Seventeen months he grabbed the fuhrer
Tooth and claws, day and night

Then that bear smacked the fuhrer
With a mighty armored??
And adolf broke all records
Running backwards to krakow
Then goebbels sent a message
To the people everywhere
That if they couldn’t hit the fuhrer
God, then hit that russian bear

Stalin wasn’t stallin’
When he told the beast of berlin
That they’d never rest contented
Till they had driven him from the land
So he called the yanks and english
And proceeded to extinguish
The fuhrer and its vermin
This is how it all began

Then this bear called on his buddy
The noble fighting yank
And they sent the fuhrer running
With their ships and planes and tanks
Now the fuhrer’s having nightmares
Cause the fuhrer knows damn well
That the devil’s done roast welcome
On his residence in hell

Good and Bad Genocide: Suharto and Pol Pot

Good and Bad Genocide

Double standards in coverage of Suharto and Pol Pot

By Edward S. Herman

Coverage of the fall of Suharto reveals with startling clarity the ideological biases and propaganda role of the mainstream media. Suharto was a ruthless dictator, a grand larcenist and a mass killer with as many victims as Cambodia’s Pol Pot. But he served U.S. economic and geopolitical interests, was helped into power by Washington, and his dictatorial rule was warmly supported for 32 years by the U.S. economic and political establishment. The U.S. was still training the most repressive elements of Indonesia’s security forces as Suharto’s rule was collapsing in 1998, and the Clinton administration had established especially close relations with the dictator (“our kind of guy,” according to a senior administration official quoted in the New York Times, 10/31/95).

Suharto’s overthrow of the Sukarno government in 1965-66 turned Indonesia from Cold War “neutralism” to fervent anti-Communism, and wiped out the Indonesian Communist Party–exterminating a sizable part of its mass base in the process, in widespread massacres that claimed at least 500,000 and perhaps more than a million victims. The U.S. establishment’s enthusiasm for the coup-cum-mass murder was ecstatic (see Chomsky and Herman, Washington Connection and Third World Fascism); “almost everyone is pleased by the changes being wrought,” New York Times columnist C.L. Sulzberger commented (4/8/66).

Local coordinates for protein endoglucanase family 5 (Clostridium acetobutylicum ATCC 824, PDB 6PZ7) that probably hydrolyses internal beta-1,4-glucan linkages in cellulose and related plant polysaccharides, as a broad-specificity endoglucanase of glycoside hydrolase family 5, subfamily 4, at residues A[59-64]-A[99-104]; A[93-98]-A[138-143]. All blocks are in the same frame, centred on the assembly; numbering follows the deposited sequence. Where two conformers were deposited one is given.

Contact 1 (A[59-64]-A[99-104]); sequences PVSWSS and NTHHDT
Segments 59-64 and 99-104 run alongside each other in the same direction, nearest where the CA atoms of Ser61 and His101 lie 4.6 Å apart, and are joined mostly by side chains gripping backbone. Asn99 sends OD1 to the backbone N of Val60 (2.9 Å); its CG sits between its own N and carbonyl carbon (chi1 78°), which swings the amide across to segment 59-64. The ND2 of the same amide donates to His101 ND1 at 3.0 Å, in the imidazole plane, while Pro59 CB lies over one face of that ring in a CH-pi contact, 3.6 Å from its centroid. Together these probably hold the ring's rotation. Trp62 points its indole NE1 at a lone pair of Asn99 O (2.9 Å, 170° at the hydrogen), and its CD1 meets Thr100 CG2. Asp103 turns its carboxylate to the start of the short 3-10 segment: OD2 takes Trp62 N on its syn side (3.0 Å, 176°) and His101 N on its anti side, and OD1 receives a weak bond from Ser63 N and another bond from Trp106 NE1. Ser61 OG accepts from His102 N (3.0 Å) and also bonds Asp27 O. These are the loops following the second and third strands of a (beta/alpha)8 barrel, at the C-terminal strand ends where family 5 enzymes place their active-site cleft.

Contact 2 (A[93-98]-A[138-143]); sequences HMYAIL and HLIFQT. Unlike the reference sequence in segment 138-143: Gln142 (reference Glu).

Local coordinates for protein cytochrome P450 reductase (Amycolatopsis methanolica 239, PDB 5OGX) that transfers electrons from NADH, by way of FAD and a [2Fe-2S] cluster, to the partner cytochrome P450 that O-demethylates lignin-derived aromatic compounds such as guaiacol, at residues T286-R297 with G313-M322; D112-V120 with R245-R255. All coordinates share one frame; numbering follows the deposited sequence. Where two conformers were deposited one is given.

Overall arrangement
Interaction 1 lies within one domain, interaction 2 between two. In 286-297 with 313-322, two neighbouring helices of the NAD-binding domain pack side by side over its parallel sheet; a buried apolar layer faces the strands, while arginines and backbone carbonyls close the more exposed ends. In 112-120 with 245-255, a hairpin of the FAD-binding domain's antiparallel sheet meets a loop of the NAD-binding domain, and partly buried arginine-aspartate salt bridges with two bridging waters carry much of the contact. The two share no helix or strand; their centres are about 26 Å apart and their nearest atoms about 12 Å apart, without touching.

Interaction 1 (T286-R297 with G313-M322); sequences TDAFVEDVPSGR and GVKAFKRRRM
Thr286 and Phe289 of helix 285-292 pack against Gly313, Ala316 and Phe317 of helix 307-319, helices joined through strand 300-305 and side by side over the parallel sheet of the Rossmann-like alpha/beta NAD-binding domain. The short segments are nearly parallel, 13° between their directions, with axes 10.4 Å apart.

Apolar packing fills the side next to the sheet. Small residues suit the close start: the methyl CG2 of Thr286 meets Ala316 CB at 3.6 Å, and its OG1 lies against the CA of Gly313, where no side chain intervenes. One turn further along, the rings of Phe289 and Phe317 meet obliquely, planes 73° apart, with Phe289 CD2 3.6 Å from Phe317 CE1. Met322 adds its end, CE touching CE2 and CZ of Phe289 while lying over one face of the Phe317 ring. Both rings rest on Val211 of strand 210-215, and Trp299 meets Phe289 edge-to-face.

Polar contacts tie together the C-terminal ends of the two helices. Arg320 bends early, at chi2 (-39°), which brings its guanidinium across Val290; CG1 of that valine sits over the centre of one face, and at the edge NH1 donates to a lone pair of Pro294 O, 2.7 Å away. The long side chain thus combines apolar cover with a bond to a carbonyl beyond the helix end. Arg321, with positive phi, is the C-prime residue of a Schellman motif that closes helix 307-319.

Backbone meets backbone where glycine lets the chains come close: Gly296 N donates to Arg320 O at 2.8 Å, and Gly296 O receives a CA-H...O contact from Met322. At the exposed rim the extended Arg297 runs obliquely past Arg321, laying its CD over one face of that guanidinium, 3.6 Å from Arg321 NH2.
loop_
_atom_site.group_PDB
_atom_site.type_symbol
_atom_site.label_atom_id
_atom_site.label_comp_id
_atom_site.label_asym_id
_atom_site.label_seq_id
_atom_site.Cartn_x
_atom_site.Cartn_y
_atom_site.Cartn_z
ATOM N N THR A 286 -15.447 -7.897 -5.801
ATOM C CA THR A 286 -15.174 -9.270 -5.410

Suharto quickly transformed Indonesia into an “investors’ paradise,” only slightly qualified by the steep bribery charge for entry. Investors flocked in to exploit the timber, mineral and oil resources, as well as the cheap, repressed labor, often in joint ventures with Suharto family members and cronies. Investor enthusiasm for this favorable climate of investment was expressed in political support and even in public advertisements; e.g., the full page ad in the New York Times (9/24/92) by Chevron and Texaco entitled “Indonesia: A Model for Economic Development.”

The U.S. support and investment did not slacken when Suharto’s army invaded and occupied East Timor in 1975, which resulted in an estimated 200,000 deaths in a population of only 700,000. Combined with the 500,000-1,000,000+ slaughtered within Indonesia in 1965-66, the double genocide would seem to put Suharto in at least the same class of mass murderer as Pol Pot.

Good and bad genocidists

But Suharto’s killings of 1965-66 were what Noam Chomsky and I, in The Washington Connection and Third World Fascism, called “constructive terror,” with results viewed as favorable to Western interests. His mass killings in East Timor were “benign terror,” carried out by a valued client and therefore tolerable. Pol Pot’s were “nefarious terror,” done by an enemy, therefore appalling and to be severely condemned. Pol Pot’s victims were “worthy,” Suharto’s “unworthy.”

This politicized classification system was unfailingly employed by the media in the period of Suharto’s decline and fall (1997-98). When Pol Pot died in April 1998, the media were unstinting in condemnation, calling him “wicked,” “loathsome” and “monumentally evil” (Chicago Tribune, 4/18/98), a “lethal mass killer” and “war criminal” (L.A. Times, 4/17/98), “blood-soaked” and an “egregious mass murderer” (Washington Post, 4/17/98, 4/18/98). His rule was repeatedly described as a “reign of terror” and he was guilty of “genocide.” Although he inherited a devastated country with starvation rampant, all excess deaths during his rule were attributed to him, and he was evaluated on the basis of those deaths.

Although Suharto’s regime was responsible for a comparable number of deaths in Indonesia, along with more than a quarter of the population of East Timor, the word “genocide” is virtually never used in mainstream accounts of his rule. A Nexis search of major papers for the first half of 1998 turned up no news articles and only a handful of letters and opinion pieces that used the term in connection with Suharto.